EJToday: Top Headlines
EJToday is SEJ's selection of new and outstanding stories on environmental topics in print and on the air, updated every weekday. SEJ also offers a free e-mailed digest of the day's EJToday postings, called SEJ-beat. SEJ members are subscribed automatically, but may opt out here. Non-members may subscribe here. EJToday is also available via RSS feed. Please see Editorial Guidelines for EJToday content.
"The National Weather Service moved to fire one of its top managers Friday, four days after he was quoted in an article in The Washington Post lamenting that budget cuts and the threat of further reductions in March were forcing him to pare back a public safety service."
"A paltry 1.2 percent of headlines in prominent media outlets focus on environment. That's the depressing finding from a study out today that surveyed headlines from 43 news and related organizations between January 2011 and May of 2012. Interestingly, Fox News devoted significantly more time to covering the environment, including healthy doses of climate change-denial, than did MSNBC and CNN ...."
"The Justice Department on Wednesday asked a federal judge in New Orleans to require BP to produce documents that outline how it low-balled the amount of oil flowing into the Gulf of Mexico from its Macondo well in 2010. The estimates were sent to the Coast Guard and Congress."
"Three senior Democrats on the House Energy and Commerce Committee defended a clean-energy grant program Wednesday, saying Republicans used misleading figures in a report earlier this month to slam the initiative."
"The American Legislative Exchange Council (ALEC) - known by its critics as a 'corporate bill mill' - has hit the ground running in 2013, pushing 'models bills' mandating the teaching of climate change denial in public school systems."
"Last month Fox News reported on the 'grizzly deaths' of 500 songbirds in West Virginia. Behind the fell deed: a wind farm, caught red-turbined. 'To date, the Obama administration... has not prosecuted a single case against the wind industry,' the Fox reporter laments. Opponents of renewable energy love to trot out the risk wind turbines pose to birds, and some engineering work has gone into making them more avian-friendly. But a new study released today in Nature shows that if you really want to protect birds, forget about wind: You need to lock up Kitty."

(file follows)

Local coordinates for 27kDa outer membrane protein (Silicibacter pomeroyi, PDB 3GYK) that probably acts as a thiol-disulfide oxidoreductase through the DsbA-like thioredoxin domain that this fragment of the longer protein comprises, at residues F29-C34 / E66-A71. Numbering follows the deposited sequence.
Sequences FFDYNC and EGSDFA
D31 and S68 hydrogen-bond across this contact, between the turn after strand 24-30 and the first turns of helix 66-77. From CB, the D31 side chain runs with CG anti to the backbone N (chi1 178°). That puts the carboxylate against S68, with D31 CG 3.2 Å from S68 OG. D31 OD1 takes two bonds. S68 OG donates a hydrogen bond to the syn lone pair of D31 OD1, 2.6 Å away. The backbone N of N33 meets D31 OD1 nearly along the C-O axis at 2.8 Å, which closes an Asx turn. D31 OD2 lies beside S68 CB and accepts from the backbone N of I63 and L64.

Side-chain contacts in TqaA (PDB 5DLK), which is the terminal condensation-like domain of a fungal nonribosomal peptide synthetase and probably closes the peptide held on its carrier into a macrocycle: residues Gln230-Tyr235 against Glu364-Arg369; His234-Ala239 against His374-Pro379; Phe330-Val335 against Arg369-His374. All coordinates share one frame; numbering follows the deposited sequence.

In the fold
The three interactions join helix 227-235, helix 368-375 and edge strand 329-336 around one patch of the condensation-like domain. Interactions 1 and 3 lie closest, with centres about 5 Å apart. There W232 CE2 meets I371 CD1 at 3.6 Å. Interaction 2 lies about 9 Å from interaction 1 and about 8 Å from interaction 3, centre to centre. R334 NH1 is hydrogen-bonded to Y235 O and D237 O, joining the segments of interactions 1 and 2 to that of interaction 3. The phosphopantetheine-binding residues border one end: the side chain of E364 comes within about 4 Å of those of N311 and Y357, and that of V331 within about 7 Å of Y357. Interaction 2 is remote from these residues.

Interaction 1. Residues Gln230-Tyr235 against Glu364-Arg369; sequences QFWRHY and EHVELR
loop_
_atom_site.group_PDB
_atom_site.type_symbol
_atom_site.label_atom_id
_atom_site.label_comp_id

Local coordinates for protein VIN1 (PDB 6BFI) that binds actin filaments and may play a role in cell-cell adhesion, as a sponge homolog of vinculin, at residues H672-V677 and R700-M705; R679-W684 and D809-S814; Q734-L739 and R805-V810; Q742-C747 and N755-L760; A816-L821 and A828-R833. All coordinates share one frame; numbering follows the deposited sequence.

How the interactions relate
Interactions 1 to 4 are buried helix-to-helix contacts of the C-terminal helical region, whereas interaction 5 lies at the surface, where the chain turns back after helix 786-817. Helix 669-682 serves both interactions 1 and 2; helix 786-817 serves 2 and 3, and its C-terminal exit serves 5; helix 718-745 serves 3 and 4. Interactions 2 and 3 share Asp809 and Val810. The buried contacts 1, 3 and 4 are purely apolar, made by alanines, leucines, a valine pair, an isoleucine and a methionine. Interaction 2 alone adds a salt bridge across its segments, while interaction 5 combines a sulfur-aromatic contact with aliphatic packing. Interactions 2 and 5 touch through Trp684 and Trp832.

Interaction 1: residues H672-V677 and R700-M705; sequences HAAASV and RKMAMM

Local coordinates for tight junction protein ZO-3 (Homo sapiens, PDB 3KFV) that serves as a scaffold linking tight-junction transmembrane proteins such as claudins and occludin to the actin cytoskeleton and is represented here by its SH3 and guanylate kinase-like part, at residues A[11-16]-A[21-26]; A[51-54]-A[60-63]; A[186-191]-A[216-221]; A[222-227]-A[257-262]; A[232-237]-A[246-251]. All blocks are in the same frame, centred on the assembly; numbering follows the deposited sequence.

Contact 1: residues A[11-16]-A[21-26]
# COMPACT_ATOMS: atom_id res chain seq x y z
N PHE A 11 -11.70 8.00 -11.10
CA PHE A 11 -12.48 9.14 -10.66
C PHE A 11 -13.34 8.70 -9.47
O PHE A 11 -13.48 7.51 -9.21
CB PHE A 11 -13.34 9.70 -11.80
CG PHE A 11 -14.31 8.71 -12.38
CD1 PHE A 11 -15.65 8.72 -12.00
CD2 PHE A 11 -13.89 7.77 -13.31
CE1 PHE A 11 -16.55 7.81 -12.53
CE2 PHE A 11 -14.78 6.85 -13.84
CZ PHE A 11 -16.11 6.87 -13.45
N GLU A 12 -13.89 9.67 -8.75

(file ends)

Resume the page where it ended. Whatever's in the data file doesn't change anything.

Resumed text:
It's not just that the billionaire Koch brothers have spent tens of millions to undermine science and stifle debate on climate change. It's that they do it in secret.
"Promoting a recent poll, CNN is treating climate change as a matter of opinion, saying Americans are divided over whether or not it is real. But the network itself has fueled such confusion, often failing to report that manmade emissions are driving climate change or giving credence to those who deny the science behind it."
"As NYT dismantles its environment desk, increased pressure on a handful of remaining journalists covering complexity of climate change."
Do electoral politics and industry lobbying sometimes trump science when it comes to protecting people's health? In an unusual admission, a federal appeals court rules "Yes." And EPA agrees.
"An appeals court is siding with environmental groups that had challenged Environmental Protection Agency regulations on soot as too weak.
The three-judge panel ruled Friday that the EPA regulated soot of a certain size under weaker cleanup requirements than it should have.
"BEIJING — The Chinese state news media on Monday published aggressive reports on what they described as the sickening and dangerous air pollution in Beijing and other parts of northern China, indicating that popular anger over air quality had reached a level where Communist Party propaganda officials felt that they had to allow the officially sanctioned press to address the growing concerns of ordinary citizens."
Despite New York Times execs' assurances that abolition of Times' the environment desk will not affect its own coverage, it is already changing the conversation at other news media.
"BP and its partners in the Macondo well that released an estimated 4.9 million gallons of oil over three months beginning in April 2010 should be required to inform state officials -- and the public -- of the toxic materials included in the spill, and the potential health effects of those materials, a three-judge appellate panel ruled in New Orleans on Wednesday."
"A look back on a landmark study, weird weather, Greenland's ice sheet melt, and other highlights that shaped climate change science news last year."